From that day forward, Cesia and her father were alone. He didn’t speak much after the first day or so, just worked and stared and slept, in snatches, sitting up by the window. He had lost his will, and lived now only to see Cesia live, to see her survive. She could, he said. She held all his hopes – his upstart, his scholar, his firstborn, winning a place in Warsaw’s technical high school in 1938, the first girl to win such an honor, not to mention the first Jew, boy or girl, who studied with the goyim scientists there. Lithe and headstrong, speaking a beautiful patrician Polish (no shtetl Yiddish for his girl), Cesia was the vessel into which he poured his scant hope. All he wanted – and for this, he went again to Natter, with the last valuables he had, the last of the gold – was false papers for his daughter. With another identity, with her intelligence and her youth, she would survive. This hope sustained him even as it burned in her. She would, she promised, live.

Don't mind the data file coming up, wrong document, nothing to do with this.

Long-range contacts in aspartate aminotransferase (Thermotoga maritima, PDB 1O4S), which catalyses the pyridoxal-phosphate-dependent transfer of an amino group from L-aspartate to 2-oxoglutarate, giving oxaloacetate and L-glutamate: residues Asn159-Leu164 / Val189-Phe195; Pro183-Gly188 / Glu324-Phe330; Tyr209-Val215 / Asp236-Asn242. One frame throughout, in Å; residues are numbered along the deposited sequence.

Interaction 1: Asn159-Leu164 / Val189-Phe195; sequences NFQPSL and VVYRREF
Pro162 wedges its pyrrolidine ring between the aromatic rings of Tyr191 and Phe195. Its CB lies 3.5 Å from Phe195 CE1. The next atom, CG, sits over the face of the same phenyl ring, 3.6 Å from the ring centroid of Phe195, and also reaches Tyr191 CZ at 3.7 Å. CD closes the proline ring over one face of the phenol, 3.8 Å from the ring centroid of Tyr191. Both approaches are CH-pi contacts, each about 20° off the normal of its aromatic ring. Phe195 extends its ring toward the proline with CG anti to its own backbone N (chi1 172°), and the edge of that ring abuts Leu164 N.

For a price, Natter came through. Cesia Dymetman, Warsaw Jew, became Czeslawa Dwororokovska, Warsaw Pole. Shadowed by guilt, sure she could have saved her mother and sister if she hadn’t been larking about Warsaw on a dare, Cesia swore she would survive. For better or for worse, she swore to her father and to herself, she would live.

Part II: The Factory continues the story of Cesia and her father in the Warsaw Ghetto, through the time of the Uprising. In Part III, Cesia returns to Warsaw after the war, for her final encounter with Rudolf Natter.